I did the math, and the average cost of a one-pound seed bell is about $7. My bird seed block will weigh three pounds and cost you about three dollars when you make it. 73 if the gelatin packets are purchased from the supermarket If you buy the can from Amazon, it will only cost $2. 86. These expenses were also predicated on paying about $20 for a 40-pound bag of seed.

You can now use your imagination to the fullest by making seed blocks that will draw in a variety of birds. Replace one or two cups of the seeds with almonds, dried fruit, or orange peel. A cup of melted peanut butter or butcher’s suet can also be added.

Make sure the container you choose can accommodate the six cups of bird seed before using it to form your bird seed block. Even better, pick a tiny box and line it with wax paper, parchment, or a plastic bag. For me, it’s easiest to use one of my storage bowls.

Pour cold water into small metal bowl

gelatineSlowly and evenly sprinkle gelatin over cold water, if needed stir so all is absorbed. This step is called blooming the gelatin.

Place bloomed gelatin over a double boiler and watch for all gelatin to melt. Mixture will now be clear and not grainy. Remove from heat and allow to cool for 5 minutes.

bird seedMeasure your 6 c. of bird seed into the container you want to make sure it fits.

You know have all your mise en place. Pour seed into large mixing bowl, lightly spray your container for easy release later.

I like to put gloves on at this point because this step is very sticky. Pour slightly cooled melted gelatin over the bird seed and thoroughly mix to coat all seeds.

Return coated seeds back to lightly sprayed container. DO NOT pack mixture down into the bowl, this will create too solid of a block. It will seem like you have more seed than you started with, this is fine just lightly add it in and flatten as much as possible. Allow to completely set for 3 hours. Your gelatin bowls will easily clean with very hot soapy water.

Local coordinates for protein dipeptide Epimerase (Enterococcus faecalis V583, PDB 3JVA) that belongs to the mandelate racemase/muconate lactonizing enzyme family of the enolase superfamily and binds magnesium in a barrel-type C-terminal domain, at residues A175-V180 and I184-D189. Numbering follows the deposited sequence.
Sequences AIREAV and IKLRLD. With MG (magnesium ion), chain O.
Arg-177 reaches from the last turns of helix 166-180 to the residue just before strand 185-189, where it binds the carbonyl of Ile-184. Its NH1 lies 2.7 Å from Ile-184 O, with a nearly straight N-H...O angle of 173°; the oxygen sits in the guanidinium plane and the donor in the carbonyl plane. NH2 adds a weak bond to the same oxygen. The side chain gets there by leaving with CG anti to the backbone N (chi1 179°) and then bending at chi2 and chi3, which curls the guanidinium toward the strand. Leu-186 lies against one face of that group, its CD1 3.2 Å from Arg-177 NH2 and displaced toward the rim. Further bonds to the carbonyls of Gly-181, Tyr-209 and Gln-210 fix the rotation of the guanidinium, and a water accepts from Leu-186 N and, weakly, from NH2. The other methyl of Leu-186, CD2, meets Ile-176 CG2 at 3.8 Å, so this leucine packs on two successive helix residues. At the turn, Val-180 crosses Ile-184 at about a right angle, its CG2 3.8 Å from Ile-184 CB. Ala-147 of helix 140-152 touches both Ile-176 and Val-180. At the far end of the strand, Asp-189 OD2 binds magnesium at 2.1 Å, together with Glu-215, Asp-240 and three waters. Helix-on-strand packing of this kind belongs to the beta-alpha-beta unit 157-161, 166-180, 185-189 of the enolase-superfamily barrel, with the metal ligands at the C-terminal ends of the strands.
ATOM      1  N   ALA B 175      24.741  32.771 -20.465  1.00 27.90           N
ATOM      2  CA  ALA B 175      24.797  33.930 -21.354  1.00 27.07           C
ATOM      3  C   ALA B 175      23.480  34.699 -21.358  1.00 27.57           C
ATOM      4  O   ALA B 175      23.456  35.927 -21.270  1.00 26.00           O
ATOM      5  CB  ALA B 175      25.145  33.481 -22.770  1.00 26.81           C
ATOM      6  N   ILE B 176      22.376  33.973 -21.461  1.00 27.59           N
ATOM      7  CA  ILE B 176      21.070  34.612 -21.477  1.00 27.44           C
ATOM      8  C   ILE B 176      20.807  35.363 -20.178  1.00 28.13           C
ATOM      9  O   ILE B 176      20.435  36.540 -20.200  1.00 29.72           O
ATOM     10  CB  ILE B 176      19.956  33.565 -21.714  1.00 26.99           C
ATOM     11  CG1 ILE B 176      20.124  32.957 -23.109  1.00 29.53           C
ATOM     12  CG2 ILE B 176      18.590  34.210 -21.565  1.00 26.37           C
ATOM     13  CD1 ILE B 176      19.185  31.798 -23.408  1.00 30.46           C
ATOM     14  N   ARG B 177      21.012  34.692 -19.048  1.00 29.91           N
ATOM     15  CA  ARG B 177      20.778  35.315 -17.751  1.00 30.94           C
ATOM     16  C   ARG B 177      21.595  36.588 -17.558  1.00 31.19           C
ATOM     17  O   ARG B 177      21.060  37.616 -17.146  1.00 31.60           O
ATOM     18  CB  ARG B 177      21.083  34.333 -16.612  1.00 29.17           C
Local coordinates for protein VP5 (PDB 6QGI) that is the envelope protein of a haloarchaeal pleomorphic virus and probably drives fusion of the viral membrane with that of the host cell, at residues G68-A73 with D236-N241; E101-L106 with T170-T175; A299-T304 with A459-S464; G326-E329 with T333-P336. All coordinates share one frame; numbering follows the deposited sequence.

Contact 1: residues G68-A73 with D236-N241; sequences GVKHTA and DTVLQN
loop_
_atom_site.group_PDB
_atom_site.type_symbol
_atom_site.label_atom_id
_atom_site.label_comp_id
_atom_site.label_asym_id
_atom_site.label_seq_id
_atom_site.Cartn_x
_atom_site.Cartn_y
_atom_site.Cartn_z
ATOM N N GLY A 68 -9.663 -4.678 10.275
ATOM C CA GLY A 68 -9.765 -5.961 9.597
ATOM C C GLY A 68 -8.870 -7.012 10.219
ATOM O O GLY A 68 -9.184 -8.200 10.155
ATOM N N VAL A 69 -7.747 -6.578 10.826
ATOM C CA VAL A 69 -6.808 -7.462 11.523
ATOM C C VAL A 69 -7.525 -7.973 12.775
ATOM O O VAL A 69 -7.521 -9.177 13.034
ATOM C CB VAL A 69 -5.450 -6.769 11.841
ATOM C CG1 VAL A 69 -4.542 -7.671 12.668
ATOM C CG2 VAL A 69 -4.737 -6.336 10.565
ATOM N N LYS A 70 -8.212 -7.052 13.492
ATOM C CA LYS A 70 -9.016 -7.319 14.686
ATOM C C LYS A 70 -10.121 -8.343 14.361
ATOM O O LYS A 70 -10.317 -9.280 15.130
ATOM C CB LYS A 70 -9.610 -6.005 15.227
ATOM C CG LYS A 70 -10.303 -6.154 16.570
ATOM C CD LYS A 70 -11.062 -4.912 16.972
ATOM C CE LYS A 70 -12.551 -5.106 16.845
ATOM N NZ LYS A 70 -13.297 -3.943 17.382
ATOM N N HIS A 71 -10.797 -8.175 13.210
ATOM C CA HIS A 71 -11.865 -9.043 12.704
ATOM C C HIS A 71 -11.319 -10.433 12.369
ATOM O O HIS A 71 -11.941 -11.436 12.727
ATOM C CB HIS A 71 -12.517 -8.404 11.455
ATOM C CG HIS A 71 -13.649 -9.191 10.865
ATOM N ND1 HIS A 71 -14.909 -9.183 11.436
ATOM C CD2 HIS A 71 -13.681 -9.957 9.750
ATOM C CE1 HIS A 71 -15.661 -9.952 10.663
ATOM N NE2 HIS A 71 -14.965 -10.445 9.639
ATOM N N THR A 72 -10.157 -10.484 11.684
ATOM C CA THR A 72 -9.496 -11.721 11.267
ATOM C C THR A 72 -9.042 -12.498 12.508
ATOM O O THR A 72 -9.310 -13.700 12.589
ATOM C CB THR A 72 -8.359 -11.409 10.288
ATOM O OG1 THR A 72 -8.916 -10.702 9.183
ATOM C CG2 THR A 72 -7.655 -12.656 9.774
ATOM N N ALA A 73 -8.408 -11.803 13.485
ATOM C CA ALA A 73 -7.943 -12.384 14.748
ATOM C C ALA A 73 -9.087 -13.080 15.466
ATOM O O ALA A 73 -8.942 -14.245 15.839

After 3 hours, turn out from bowl or form and place in your bird house or feeder.

They can be pretty pricey for starters. One of my favorites web sites where I have gotten plenty of inspiration over the years is Duncraft. And if you visit their expansive site, and locate the page where they display their seed blocks you to will see what I mean. Click “HERE” to take you to the seed block page.

Over low heat, dissolve the gelatin in the water until it turns clear. This won’t take long.

I now use the handy boxed Kroger brand gelatin, but the packets are only 1/4 oz in size. each. So you’ll need 4 of these packets for the recipe.

This recipe’s beauty lies in its ability to be doubled and shaped into any desired configuration. And you don’t have to stop at just using seeds. There were some stale raisins in this block I made for this blog post. They were a little too tough for humans to eat, but the birds will adore it.

Don’t misunderstand me; I genuinely adore Duncraft. They will sell me my next suet feeder; however, I won’t be purchasing their seed blocks. Without further ado, allow me to show you around my underground lab and give you a really easy recipe for seed blocks.

FAQ

How do you make bird seed blocks at home?

Bring water to boil in a small saucepan, add gelatine packets to water and mix constantly until the gelatine is dissolved. Add enough bird seed slowly to the gelatine mix until the seed is fully coated and the mix has a crumbly consistency. Stir until well combined. Leave to cool slightly.

How do you make bird seed blocks without gelatin?

Use peanut butter instead! Equal parts peanut butter and flour will create a sticky substrate for your birdseed to bind to. This combination of ingredients will also allow you to skip the chilling step that gelatin requires.

How do you make homemade fat blocks for birds?

Birds love energy-rich fat balls, which give them all the calories they need to get through cold winter days and nights. You can buy them in the shops but they’re easy to make at home. Simply mix kitchen scraps such as cheese, cake crumbs and dry porridge oats with melted lard or suet, and set in the fridge overnight.

What holds bird seed cylinders together?

Seed cylinders are convenient as they are held together with a natural gelatin, easy to unwrap as well as easy to place into a feeder.